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Premium bonds? Or other suggestions?

(8 Posts)
Lilmisssunshine7 Mon 03-Nov-14 11:44:58

We have around £20,000 that we will hopefully use as a deposit on a buy to let in approx 6-12 months time.
In the meantime we were thinking of putting the money into premium bonds as it's risk free, we will hopefully win a bit with that amount and it's easy to get the £ back quickly when we need it.
Anyone any experience with bonds, or other suggestions welcome! I'm crap with money! Thanks

holeinmyheart Mon 03-Nov-14 13:47:41

I have 20,000 in Zopa which is a Peer to Peer lending consortium. I have found the whole experience to be easy and straight forward. They are paying me over 4% on my money which I leave in. I can get it out any time. They lend your money out and spread it around many borrowers. They have a insurance scheme so that you will not lose money. It was recommended in Guardian Money one Sat.
I have a lot of money arriving soon and I am splitting it and putting into Zopa between my husband and I. If you buy Premium Bonds you will in effect lose money because of inflation. Great if you win though. V
I keep £5000 in Lloyds Bank. They are Paying 5% on balances of £5000 and you can have one account and so can your husband. You need to pay in 1500 a month and have two standing orders going out. I just shuffle the 1500 between accounts. It goes in and out of the accounts every month. I do it to get the interest and it is instant access.
Current accounts, where you have instant access to your money generally pay no interest, so money left I those accounts for a long time will lose money because of inflation. Santander are paying interest on their current account but you have to pay them a monthly fee.
If you have no ISA s you could consider them as they are tax free. However if you don't pay tax then any money that you have aught to be in your name as you have a tax allowance, given to you before you start paying tax.
I have just sold a buy to let and I am very experienced regarding money. I have stocks and shares Isa's but you can lose money with them.
I think Zopa is your best bet.

Lilmisssunshine7 Mon 03-Nov-14 14:25:58

Thanks for replying - Zopa sounds interesting. I will definitely take a look before we make any decisions. We do have an isa, but I know we are not using it properly :-/ The big chunk of money is just sat in a current account until we make some decision!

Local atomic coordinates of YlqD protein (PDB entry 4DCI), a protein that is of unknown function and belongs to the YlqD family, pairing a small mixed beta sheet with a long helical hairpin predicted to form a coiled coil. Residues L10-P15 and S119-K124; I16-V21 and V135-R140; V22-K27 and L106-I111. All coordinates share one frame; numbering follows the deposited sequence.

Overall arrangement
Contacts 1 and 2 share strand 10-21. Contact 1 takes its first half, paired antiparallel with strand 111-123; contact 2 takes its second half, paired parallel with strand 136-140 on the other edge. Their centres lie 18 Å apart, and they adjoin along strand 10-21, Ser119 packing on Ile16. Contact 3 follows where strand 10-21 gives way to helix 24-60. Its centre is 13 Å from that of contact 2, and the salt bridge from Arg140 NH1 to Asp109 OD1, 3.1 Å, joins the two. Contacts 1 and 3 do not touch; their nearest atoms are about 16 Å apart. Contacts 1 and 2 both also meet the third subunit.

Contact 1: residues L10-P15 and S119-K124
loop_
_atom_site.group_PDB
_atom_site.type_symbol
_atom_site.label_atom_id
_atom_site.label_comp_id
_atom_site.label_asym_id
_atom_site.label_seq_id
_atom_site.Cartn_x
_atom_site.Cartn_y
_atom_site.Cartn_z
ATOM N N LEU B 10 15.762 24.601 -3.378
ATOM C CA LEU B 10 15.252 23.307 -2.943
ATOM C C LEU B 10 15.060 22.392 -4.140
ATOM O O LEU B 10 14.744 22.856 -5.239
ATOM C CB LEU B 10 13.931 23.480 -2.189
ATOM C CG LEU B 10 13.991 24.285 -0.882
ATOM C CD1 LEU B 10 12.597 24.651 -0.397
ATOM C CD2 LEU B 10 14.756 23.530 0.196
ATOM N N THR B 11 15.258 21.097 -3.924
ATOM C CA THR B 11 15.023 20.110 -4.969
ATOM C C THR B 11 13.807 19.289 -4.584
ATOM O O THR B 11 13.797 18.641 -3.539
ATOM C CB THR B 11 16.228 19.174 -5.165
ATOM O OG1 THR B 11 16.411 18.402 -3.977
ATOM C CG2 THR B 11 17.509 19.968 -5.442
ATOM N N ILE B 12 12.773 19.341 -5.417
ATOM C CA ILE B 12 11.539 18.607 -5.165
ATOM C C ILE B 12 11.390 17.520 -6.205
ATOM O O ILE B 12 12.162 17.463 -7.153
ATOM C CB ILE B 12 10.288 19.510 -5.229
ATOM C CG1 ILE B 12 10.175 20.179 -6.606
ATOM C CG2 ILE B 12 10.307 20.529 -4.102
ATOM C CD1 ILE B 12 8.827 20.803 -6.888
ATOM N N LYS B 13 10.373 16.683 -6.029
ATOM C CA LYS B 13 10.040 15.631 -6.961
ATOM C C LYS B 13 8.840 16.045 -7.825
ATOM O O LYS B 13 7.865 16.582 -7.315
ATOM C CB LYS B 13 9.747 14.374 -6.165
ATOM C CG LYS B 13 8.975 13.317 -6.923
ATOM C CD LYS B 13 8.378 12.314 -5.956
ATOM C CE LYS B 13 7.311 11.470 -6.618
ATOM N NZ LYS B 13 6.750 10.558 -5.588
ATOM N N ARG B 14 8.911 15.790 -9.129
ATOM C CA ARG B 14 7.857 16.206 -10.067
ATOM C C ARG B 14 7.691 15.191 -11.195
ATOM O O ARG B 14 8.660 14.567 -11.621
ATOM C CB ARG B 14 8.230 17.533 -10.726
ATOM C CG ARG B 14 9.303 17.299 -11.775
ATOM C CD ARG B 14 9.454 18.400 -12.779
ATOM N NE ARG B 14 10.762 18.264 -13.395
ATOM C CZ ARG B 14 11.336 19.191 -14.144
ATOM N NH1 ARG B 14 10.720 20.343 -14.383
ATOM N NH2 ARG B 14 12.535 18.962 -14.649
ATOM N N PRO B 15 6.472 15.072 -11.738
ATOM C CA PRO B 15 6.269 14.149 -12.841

holeinmyheart Mon 03-Nov-14 20:17:10

Current accounts are the worse place for your money as they pay zilch interest. My stupid Father kept a vast amount in his current account for years. He used to say that his personal bank Manager used to meet him at the door of the bank and offer him a cup of tea and make a big fuss of him.
It used to make me so mad that he didn't use the money more wisely. No wonder they loved him, they were using his money to make money for them, not him.
No one in the financial world is on your side. Remember!

specialsubject Thu 06-Nov-14 16:34:51

that is simply not true, hole. There are many current accounts which pay interest at the moment, and far better interest than you can get on savings accounts.

The accounts all have fairly low maxima. You need to do a certain amount of setting up of standing orders and some direct debits, as all the interest payments are dependent on money going into the account. But it doesn't need to be salary, the same money can move around between accounts. As savers are dirt and have been for five years, these shenangians are the only way to get interest.

best deals at the moment:

TSB Classic Plus, 5% on 2k, pay in £600 per month
the above mentioned Club Lloyds - needs two direct debits and £1500 in a month.
Nationwide: 5% on 2.5k but only for a year
Santander 123: 3% on £3k to £20k, £2 a month fee, needs a standing order and two direct debits. Pays cashback on bills so use it for those and you'll easily cancel out the fee.
Tesco current: 3% on £3k, needs £600 in a month. The associated saver accounts can be used to set up direct debits without actually paying anything should you not have enough.

holeinmyheart Thu 06-Nov-14 21:26:32

specialsubject did you read my post where I said that I was shuffling my money between current accounts ?
As I said there is no Bank offering decent interest on a current account unless you pay money in every month or pay them a monthly fee.
I mentioned Santandar and Lloyds.
Lloyds used to let me have lots of Current accounts ( I had four) paying 5% on balances of £5000 and I shuffled the money between them. They put a stop to that earlier this year. Nationwide will reduce its 5 % on its Flexi Direct account current account later this month. I have a Flexi direct account that I shall be closing at the end of the month.
I thought as the post was a self confessed novice, that shuffling money between accounts and banks might be too much for her.
I think she should buy a buy a buy-to-let now. November is a poor month for sellers and they may get a bargain.

specialsubject Fri 07-Nov-14 10:46:41

no, I only read the post where you said 'current accounts pay zilch interest.'

I'm playing the same games as you and it is a real pain. But it is the only way to get interest.

Cindy34 Fri 07-Nov-14 21:43:41

Time period is short, so you want to find accounts that calculate interest daily and pay it monthly.

Premium bonds does not pay out anything for at least the first month, think two months. You may get nothing, you may get 25, 50? You just don't know, so it is a gamble.

Current accounts will have conditions you must meet, such as paying in a certain amount each month. This can be done by setting up standing order... I have one that pays money into another account, then moves it back again 3 days later.

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